Mushrooms: Use fresh mushrooms that are in season. I used white button mushrooms, which worked great, but you can also use cremini or fresh porcini mushrooms, which are the most traditional. Fresh porcini will add a much stronger and earthier flavor.
Pancetta: This Italian bacon brings a savory and slightly salty flavor to the dish. If unavailable, regular smoked bacon can be used as a substitute.
Garlic and Onion: These aromatics are finely chopped to infuse the dish with flavor without overpowering it.
Heavy Cream: The cornerstone of the sauce, providing a luxurious, creamy consistency. For a lighter version, half-and-half can be used, though the sauce will be less rich.
Brandy: This adds a distinct depth and complexity to the sauce.
Butter: Butter is used for its rich flavor, enhancing the mushrooms and onions while contributing to the creamy sauce.
Cooking Pork Tenderloin: Pork tenderloin (also called pork fillet) cooks quickly, so keep an eye on it to ensure it doesn’t overcook and become tough. It’s best cooked until just slightly pink to maintain tenderness.
Deglazing with Brandy: After adding the brandy, let it cook off for a few minutes to remove the alcohol content. If you have any brown bits stuck to the bottom of the pan from browning the pork, gently scrape them off with a wooden utensil. These bits are packed with flavor and will enrich the sauce.
Pasta Water: If the sauce thickens too much after reducing the cream, use a bit of the reserved pasta water to thin it to your desired consistency. This helps you achieve a smooth and silky sauce.
Step by Step Instructions
1) Put a pot of water onto to boil for the pasta. Add salt once it starts to boil and bring it to boil again.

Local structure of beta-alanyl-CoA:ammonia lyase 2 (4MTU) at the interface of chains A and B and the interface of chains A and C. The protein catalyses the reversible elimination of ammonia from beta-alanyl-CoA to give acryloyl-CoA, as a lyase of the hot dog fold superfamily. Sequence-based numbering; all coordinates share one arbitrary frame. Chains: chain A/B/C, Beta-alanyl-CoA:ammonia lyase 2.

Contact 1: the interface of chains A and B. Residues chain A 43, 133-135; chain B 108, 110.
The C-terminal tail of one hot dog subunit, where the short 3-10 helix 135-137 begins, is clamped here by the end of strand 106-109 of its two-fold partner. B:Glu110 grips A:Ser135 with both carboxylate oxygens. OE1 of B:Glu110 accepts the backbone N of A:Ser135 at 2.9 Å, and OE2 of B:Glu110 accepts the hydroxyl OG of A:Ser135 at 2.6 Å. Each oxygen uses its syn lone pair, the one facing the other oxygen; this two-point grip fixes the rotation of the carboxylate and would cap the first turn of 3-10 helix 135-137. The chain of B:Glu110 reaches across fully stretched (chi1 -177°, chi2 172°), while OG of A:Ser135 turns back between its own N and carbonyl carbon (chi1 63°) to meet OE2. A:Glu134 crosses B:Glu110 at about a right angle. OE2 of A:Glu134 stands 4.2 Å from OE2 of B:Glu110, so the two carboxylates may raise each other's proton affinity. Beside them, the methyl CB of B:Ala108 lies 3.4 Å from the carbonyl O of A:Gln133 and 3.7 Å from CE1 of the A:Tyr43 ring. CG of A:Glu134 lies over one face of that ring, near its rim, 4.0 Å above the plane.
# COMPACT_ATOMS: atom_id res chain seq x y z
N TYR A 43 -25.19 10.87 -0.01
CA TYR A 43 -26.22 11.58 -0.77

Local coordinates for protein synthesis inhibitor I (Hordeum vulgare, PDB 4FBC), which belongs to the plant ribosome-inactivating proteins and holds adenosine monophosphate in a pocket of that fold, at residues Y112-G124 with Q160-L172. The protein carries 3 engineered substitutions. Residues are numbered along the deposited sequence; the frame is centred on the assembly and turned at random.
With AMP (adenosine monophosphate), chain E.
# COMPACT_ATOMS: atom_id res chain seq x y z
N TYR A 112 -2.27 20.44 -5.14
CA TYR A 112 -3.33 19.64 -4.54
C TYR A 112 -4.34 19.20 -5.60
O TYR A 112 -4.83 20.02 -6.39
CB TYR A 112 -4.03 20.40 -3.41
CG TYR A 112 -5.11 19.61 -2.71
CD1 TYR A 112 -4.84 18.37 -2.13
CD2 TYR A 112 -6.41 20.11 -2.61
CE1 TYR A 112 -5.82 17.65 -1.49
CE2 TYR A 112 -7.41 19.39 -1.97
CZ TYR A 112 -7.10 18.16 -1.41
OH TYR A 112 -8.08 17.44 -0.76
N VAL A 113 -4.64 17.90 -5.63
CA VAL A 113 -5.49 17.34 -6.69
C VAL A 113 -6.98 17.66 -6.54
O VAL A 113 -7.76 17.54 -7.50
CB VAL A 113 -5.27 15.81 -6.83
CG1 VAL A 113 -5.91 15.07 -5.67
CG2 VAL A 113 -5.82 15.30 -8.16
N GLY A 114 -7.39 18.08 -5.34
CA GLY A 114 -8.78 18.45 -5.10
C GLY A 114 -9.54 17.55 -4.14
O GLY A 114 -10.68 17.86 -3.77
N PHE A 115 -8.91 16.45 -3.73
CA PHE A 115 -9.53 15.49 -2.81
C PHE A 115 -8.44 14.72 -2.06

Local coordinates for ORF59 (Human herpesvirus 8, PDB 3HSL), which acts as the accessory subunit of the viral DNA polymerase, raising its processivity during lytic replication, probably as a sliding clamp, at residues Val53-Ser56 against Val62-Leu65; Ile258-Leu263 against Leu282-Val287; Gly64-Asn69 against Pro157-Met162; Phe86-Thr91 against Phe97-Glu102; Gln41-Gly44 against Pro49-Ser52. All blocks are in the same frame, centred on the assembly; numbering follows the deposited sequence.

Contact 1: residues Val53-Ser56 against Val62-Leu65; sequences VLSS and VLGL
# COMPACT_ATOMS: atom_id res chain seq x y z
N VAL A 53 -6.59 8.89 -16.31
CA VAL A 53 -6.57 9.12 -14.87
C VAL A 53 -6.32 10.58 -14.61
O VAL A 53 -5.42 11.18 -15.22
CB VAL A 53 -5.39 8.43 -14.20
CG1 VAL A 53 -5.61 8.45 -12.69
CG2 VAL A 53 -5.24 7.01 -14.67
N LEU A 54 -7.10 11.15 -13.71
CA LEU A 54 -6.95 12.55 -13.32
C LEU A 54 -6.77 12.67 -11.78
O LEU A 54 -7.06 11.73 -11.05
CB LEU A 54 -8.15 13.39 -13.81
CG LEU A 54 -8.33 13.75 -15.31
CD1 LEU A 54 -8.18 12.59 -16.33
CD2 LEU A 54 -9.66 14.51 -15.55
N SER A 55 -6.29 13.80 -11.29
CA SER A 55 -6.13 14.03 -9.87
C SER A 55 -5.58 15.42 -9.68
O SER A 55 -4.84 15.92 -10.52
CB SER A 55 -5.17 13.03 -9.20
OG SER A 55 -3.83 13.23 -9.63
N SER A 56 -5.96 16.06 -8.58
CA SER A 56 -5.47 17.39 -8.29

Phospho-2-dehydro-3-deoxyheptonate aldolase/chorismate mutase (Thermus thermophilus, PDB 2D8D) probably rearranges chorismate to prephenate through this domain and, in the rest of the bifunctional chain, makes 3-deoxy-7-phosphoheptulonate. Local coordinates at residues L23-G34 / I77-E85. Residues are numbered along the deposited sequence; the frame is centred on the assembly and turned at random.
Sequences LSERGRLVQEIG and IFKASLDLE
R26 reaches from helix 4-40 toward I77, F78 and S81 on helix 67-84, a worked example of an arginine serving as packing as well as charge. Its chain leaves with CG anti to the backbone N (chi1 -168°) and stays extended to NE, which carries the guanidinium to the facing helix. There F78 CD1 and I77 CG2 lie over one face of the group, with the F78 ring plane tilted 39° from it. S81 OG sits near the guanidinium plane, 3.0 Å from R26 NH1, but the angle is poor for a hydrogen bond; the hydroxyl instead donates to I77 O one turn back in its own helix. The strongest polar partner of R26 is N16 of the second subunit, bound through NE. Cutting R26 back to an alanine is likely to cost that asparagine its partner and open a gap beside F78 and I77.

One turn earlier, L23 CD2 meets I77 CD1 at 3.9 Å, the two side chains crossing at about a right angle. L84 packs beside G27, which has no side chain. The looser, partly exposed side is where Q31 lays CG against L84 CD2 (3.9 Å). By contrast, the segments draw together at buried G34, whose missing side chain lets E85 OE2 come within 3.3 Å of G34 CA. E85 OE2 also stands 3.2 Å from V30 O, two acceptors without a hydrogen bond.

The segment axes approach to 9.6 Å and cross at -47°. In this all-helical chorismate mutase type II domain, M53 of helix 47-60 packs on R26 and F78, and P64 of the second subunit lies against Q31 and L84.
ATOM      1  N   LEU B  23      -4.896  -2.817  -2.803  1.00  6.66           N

2) In a heavy skillet or frying pan, melt the butter over medium heat. Add the chopped onion and garlic, cooking until the onion softens slightly.
3) Add the sliced mushrooms to the pan and continue cooking until they start to brown slightly. Then add the pancetta and cook until it begins to brown.
4) Next, add the pork tenderloin pieces to the pan. Cook for just a few minutes, ensuring the pork remains slightly pink and is not overcooked.
5) Increase the heat and add a measure of brandy. After the alcohol evaporates, lower the heat and stir in the heavy cream. Let the sauce simmer for about 3 to 4 minutes, allowing it to reduce slightly. Season the sauce with salt and freshly ground black pepper to taste.
6) While the sauce simmers, cook the tagliatelle al dente according to the package instructions. For fresh tagliatelle, this should take about 4-5 minutes, and for dried, around 10 minutes.
7) Before draining the pasta, save a cup of the pasta cooking water. Drain the pasta and then add it to the sauce in the skillet. Stir well to ensure the pasta is evenly coated with the creamy sauce. If the sauce appears dry, add some reserved pasta water to adjust the consistency.